It’s been shown that the brains of speakers and listeners even synchronize during storytelling. Not telepathically of course, but in the sense that the same areas of the brain activate for someone who is talking as someone who is listening to them.
This suggests some form of deep connection that we are hardwired to find engaging, which isn’t too much of a surprise given that we are such social creatures, but it’s nice to see research starting to uncover and acknowledge these things.
It’s also no wonder then that the voice can add such a powerful extra dimension to e-learning.
Where what the voice is saying is summarized by the on-screen text
Where the reverse happens, i.e. the voice provides the summary of text
Where the voice over artist reads the exact words on the screen
Where the audio describes the images seen on the screen
There is apparently a lot of debate around which of these types of narration is most useful for learning.
For instance, a concept for using audio in e-learning called the redundancy principle states that the verbatim subtype is not useful.
Respected researchers have said that the narration of every word can reduce a learner’s ability to take everything in and that this kind of double-headed approach might seem patronizing to some learners, giving them the impression that they can’t be trusted to read a piece of information by themselves.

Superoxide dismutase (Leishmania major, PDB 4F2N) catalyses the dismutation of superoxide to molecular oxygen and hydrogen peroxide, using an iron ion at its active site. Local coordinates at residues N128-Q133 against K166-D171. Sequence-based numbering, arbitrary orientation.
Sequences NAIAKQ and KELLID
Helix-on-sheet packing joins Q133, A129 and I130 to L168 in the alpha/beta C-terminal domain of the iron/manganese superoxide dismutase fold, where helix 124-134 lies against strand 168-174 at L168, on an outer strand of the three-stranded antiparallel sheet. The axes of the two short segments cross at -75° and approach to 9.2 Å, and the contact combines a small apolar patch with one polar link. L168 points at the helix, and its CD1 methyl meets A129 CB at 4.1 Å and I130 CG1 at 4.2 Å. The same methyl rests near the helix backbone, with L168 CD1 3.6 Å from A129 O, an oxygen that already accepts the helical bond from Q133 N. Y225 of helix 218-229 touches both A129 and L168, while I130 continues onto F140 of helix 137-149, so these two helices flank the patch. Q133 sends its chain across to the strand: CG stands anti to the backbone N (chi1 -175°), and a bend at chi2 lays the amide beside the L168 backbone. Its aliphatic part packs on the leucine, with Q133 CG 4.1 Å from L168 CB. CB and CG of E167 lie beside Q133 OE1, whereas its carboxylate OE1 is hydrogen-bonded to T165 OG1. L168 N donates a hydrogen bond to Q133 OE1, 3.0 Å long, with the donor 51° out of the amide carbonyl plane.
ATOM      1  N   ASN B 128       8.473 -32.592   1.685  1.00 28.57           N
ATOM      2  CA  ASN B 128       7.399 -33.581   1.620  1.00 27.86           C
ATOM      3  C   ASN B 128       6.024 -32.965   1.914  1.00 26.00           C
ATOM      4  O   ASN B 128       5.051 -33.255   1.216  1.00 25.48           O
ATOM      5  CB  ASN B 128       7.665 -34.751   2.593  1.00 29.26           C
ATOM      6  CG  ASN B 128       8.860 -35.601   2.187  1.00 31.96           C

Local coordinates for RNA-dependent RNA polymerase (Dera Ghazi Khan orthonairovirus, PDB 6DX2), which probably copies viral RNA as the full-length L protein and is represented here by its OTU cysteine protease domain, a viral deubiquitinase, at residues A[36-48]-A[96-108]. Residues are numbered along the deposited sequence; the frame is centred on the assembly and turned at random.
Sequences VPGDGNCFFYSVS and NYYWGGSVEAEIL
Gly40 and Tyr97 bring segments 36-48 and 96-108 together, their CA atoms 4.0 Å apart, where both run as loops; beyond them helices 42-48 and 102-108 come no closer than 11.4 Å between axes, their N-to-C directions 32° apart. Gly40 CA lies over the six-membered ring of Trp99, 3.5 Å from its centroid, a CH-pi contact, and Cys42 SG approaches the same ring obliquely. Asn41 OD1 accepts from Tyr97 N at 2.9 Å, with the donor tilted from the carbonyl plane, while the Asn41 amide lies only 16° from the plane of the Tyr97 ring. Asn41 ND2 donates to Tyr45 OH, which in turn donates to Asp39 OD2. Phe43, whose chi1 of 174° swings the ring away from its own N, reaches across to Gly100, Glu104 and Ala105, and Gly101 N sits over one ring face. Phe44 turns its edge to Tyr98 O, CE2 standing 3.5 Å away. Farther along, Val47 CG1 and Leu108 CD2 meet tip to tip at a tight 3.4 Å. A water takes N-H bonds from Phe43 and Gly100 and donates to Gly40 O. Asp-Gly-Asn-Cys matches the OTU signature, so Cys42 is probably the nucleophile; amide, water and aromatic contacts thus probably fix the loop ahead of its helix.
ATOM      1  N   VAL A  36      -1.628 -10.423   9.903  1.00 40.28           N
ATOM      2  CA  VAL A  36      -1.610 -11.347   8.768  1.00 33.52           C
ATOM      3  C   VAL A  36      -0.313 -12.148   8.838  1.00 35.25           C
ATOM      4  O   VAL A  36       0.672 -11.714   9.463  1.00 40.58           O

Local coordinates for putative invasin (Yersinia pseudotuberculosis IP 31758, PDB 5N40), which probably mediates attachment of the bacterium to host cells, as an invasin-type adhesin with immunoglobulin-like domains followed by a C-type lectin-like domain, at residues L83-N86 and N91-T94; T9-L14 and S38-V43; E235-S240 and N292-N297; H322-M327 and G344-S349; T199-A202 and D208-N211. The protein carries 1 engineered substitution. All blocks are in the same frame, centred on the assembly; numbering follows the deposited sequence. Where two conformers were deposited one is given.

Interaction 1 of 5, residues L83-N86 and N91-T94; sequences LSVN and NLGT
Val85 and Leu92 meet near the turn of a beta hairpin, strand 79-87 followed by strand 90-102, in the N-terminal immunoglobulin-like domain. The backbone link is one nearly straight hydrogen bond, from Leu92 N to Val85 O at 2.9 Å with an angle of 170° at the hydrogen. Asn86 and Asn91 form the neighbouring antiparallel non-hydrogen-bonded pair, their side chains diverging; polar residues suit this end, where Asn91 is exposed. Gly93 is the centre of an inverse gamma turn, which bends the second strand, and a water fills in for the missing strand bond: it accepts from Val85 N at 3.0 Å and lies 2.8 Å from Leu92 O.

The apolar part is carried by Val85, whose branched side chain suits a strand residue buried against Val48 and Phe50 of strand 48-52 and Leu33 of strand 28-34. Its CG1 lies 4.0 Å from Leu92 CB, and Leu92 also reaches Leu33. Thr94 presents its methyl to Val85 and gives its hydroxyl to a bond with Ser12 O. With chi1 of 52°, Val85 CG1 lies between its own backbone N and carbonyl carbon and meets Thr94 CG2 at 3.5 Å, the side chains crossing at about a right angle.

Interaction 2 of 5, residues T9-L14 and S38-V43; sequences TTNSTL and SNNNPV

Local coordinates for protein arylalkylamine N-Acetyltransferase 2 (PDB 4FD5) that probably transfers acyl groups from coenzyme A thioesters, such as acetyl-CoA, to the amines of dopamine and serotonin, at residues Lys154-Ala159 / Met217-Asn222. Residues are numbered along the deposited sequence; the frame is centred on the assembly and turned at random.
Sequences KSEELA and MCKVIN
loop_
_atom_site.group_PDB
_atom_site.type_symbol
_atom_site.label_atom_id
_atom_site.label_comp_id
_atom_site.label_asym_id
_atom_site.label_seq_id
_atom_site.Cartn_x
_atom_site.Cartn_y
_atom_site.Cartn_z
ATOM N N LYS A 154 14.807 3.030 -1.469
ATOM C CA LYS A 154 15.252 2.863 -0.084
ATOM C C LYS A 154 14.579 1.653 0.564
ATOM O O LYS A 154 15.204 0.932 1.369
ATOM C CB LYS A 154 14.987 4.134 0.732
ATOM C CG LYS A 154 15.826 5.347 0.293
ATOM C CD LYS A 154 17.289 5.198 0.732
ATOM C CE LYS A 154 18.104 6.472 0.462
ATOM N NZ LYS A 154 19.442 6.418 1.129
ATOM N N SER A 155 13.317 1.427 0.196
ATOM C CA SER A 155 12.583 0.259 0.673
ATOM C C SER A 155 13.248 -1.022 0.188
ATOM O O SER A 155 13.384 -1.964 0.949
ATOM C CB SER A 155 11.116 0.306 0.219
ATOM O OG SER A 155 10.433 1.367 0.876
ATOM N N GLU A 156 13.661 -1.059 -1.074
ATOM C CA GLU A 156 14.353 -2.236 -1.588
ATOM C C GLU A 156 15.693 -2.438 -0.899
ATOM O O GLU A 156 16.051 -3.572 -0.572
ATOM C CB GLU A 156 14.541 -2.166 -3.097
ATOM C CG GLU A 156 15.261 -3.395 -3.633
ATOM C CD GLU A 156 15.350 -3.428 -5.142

In most situations, this redundancy principle is going to hold true, so if you want to use the written and the spoken word on-screen at the same time, you will need a very good reason!
The only possible exception that might occur is when there is a need for extra emphasis, perhaps to drive home an important point, such as, “When you hear the fire alarm, leave the building by the nearest exit.”
But whatever bone of contention the theorists wish to argue over, it’s probably true that the approach that works best for your project is going to be the one that feels right.
It helps to know that these different sub-types exist because that way you are aware of them and can experiment before you select the one that fits.
Kerry Pascall, Head of Digital Learning at Bray Leino Learning suggests that if e-learning contains lots of text that does have to be read out, try to condense it into bullet points or summaries, then have the narrator give an overview.